Stress is your body’s survival response to life’s mental or physical demands. When you sense danger, whether it’s real or imagined, the body’s defenses kick into high gear in a rapid, automatic process known as the “fight-or-flight” reaction or the “stress response.”
The fight-or-flight response (also called hyperarousal, or the acute stress response) is a physiological reaction that occurs in response to a perceived harmful event, attack, or threat to survival.
Your stress response is the collection of physiological changes that occur when you face a perceived threat, that is, when you face situations where you feel the demands outweigh your resources to successfully cope. These situations are known as stressors.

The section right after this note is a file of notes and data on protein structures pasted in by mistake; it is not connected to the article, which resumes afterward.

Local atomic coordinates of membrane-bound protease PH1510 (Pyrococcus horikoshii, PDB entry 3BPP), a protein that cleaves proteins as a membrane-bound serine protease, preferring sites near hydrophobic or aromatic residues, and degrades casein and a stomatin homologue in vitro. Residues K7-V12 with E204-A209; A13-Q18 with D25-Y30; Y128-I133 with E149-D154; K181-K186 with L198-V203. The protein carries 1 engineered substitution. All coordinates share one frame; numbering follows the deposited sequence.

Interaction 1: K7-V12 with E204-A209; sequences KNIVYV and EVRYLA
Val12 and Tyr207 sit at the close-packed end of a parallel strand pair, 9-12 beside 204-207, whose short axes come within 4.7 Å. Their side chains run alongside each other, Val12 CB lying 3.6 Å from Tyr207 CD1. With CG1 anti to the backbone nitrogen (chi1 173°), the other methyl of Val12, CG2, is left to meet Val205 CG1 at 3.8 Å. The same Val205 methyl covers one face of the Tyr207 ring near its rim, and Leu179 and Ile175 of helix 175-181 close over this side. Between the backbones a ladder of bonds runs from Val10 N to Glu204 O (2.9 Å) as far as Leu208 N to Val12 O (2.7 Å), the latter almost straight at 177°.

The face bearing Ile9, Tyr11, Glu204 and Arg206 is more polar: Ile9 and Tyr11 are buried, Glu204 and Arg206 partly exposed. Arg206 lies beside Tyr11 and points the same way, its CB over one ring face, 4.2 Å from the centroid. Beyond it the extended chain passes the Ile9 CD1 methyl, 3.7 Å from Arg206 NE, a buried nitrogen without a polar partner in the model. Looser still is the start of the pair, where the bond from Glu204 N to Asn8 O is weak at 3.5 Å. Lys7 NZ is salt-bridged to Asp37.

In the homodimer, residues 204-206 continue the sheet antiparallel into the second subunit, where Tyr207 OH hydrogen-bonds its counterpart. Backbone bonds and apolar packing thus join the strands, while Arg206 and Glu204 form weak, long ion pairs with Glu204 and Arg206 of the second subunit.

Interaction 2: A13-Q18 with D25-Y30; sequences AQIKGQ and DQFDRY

When we are stressed, our bodies may show physical signs of tension. Sometimes irritation, anger, nervousness or sadness can be a clue you are feeling stressed. You may have difficulty concentrating or feel like you can’t stop worrying about something.
Stress symptoms can affect your body, your thoughts and feelings, and your behavior. Being able to recognize common stress symptoms can give you a jump on managing them. Stress that’s left unchecked can contribute to many health problems, such as high blood pressure, heart disease, diabetes, insomnia, weight gain or loss, digestive issues, depression, headaches, hormonal imbalances, and skin problems.
For most of us, it is almost impossible to avoid stress entirely, BUT there are some small changes we can make in our daily lives that can help reduce the impact it has on our bodies. Do your body and mind a favor, and follow these simple guidelines.